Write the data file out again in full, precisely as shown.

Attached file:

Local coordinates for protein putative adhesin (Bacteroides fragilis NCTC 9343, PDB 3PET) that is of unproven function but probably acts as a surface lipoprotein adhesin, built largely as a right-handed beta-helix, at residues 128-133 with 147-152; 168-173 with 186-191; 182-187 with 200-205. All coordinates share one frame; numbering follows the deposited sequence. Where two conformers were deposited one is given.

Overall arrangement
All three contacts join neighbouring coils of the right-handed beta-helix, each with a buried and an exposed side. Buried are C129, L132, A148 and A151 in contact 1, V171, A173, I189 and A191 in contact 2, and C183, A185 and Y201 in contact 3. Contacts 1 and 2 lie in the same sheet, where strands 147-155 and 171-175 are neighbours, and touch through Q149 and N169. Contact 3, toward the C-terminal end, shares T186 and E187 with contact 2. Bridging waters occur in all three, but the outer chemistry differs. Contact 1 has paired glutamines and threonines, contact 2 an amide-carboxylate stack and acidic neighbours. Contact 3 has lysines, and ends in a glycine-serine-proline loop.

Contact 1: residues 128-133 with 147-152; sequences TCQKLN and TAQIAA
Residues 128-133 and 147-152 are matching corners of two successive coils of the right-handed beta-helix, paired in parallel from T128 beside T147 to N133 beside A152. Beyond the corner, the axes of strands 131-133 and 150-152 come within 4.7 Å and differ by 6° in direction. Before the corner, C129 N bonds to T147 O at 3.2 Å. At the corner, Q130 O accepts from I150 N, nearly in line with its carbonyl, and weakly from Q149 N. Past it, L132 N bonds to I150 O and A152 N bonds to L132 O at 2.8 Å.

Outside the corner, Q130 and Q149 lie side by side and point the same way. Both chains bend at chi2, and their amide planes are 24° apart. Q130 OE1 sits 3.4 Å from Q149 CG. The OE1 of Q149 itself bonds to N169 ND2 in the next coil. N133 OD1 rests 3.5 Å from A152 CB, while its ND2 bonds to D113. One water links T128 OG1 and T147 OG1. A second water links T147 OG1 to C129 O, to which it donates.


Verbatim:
Local coordinates for protein putative adhesin (Bacteroides fragilis NCTC 9343, PDB 3PET) that is of unproven function but probably acts as a surface lipoprotein adhesin, built largely as a right-handed beta-helix, at residues 128-133 with 147-152; 168-173 with 186-191; 182-187 with 200-205. All coordinates share one frame; numbering follows the deposited sequence. Where two conformers were deposited one is given.

Overall arrangement
All three contacts join neighbouring coils of the right-handed beta-helix, each with a buried and an exposed side. Buried are C129, L132, A148 and A151 in contact 1, V171, A173, I189 and A191 in contact 2, and C183, A185 and Y201 in contact 3. Contacts 1 and 2 lie in the same sheet, where strands 147-155 and 171-175 are neighbours, and touch through Q149 and N169. Contact 3, toward the C-terminal end, shares T186 and E187 with contact 2. Bridging waters occur in all three, but the outer chemistry differs. Contact 1 has paired glutamines and threonines, contact 2 an amide-carboxylate stack and acidic neighbours. Contact 3 has lysines, and ends in a glycine-serine-proline loop.

Contact 1: residues 128-133 with 147-152; sequences TCQKLN and TAQIAA
Residues 128-133 and 147-152 are matching corners of two successive coils of the right-handed beta-helix, paired in parallel from T128 beside T147 to N133 beside A152. Beyond the corner, the axes of strands 131-133 and 150-152 come within 4.7 Å and differ by 6° in direction. Before the corner, C129 N bonds to T147 O at 3.2 Å. At the corner, Q130 O accepts from I150 N, nearly in line with its carbonyl, and weakly from Q149 N. Past it, L132 N bonds to I150 O and A152 N bonds to L132 O at 2.8 Å.

Outside the corner, Q130 and Q149 lie side by side and point the same way. Both chains bend at chi2, and their amide planes are 24° apart. Q130 OE1 sits 3.4 Å from Q149 CG. The OE1 of Q149 itself bonds to N169 ND2 in the next coil. N133 OD1 rests 3.5 Å from A152 CB, while its ND2 bonds to D113. One water links T128 OG1 and T147 OG1. A second water links T147 OG1 to C129 O, to which it donates.